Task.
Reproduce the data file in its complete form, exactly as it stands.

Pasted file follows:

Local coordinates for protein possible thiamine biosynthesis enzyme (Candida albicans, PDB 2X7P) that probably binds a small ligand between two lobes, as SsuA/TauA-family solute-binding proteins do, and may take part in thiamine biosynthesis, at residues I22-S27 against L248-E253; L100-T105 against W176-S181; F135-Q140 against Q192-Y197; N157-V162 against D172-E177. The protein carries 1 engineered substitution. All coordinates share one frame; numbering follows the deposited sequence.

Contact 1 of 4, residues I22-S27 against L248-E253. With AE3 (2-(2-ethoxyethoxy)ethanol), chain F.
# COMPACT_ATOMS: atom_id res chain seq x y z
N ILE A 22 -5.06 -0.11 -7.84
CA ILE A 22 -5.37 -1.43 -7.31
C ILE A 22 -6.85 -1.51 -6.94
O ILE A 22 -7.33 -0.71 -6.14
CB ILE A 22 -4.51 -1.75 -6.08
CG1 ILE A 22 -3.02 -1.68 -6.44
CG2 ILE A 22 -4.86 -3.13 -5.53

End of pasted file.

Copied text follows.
Local coordinates for protein possible thiamine biosynthesis enzyme (Candida albicans, PDB 2X7P) that probably binds a small ligand between two lobes, as SsuA/TauA-family solute-binding proteins do, and may take part in thiamine biosynthesis, at residues I22-S27 against L248-E253; L100-T105 against W176-S181; F135-Q140 against Q192-Y197; N157-V162 against D172-E177. The protein carries 1 engineered substitution. All coordinates share one frame; numbering follows the deposited sequence.

Contact 1 of 4, residues I22-S27 against L248-E253. With AE3 (2-(2-ethoxyethoxy)ethanol), chain F.
# COMPACT_ATOMS: atom_id res chain seq x y z
N ILE A 22 -5.06 -0.11 -7.84
CA ILE A 22 -5.37 -1.43 -7.31
C ILE A 22 -6.85 -1.51 -6.94
O ILE A 22 -7.33 -0.71 -6.14
CB ILE A 22 -4.51 -1.75 -6.08
CG1 ILE A 22 -3.02 -1.68 -6.44
CG2 ILE A 22 -4.86 -3.13 -5.53